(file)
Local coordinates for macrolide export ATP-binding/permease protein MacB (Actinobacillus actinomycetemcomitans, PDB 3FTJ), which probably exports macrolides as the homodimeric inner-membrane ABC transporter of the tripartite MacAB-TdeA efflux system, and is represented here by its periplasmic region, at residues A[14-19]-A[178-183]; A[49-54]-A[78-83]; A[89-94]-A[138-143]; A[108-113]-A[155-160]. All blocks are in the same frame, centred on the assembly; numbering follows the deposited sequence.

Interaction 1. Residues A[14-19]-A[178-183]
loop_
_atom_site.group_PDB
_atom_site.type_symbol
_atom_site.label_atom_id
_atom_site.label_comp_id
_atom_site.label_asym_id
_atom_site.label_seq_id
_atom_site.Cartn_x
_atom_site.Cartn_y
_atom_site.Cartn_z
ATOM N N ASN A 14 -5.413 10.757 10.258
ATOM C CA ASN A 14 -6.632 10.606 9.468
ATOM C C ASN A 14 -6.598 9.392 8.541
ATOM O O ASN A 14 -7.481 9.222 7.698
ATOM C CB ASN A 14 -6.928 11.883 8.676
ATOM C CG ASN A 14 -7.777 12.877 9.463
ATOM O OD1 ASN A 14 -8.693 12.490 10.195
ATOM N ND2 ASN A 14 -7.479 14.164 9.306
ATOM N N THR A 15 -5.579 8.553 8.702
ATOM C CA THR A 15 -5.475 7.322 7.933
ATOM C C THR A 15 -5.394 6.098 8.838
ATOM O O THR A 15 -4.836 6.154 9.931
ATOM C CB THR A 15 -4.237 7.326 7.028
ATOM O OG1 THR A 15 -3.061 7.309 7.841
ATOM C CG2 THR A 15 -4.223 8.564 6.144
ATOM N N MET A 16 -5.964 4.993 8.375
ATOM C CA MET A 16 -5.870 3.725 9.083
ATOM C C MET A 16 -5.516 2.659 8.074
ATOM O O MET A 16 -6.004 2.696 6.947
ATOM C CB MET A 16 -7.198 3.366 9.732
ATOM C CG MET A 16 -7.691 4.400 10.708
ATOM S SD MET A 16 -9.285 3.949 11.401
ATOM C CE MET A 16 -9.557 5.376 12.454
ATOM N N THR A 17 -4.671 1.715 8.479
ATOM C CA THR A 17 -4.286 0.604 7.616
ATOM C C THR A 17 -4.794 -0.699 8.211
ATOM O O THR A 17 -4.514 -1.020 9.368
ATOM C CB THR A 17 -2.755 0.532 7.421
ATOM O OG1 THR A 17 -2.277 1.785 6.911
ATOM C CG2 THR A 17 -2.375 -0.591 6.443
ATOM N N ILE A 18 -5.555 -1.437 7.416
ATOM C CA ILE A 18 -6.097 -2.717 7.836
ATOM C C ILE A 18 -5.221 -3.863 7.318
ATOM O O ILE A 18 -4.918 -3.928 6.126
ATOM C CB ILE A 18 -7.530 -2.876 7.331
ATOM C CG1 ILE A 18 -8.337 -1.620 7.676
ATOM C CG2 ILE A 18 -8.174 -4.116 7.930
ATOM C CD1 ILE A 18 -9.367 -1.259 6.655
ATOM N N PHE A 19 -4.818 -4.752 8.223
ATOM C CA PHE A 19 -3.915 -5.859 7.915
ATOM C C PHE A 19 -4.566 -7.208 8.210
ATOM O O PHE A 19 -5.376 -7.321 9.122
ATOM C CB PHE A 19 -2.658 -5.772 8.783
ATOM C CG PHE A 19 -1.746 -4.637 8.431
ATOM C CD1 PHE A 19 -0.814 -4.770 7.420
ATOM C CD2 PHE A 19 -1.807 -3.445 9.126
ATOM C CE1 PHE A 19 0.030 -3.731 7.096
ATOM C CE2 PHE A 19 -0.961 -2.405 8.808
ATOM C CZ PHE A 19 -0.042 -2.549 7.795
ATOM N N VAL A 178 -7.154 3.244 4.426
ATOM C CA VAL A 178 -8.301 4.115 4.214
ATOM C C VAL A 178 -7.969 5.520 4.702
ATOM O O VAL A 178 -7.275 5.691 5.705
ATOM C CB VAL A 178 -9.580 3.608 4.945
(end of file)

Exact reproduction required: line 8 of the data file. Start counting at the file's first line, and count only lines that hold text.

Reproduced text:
_atom_site.label_asym_id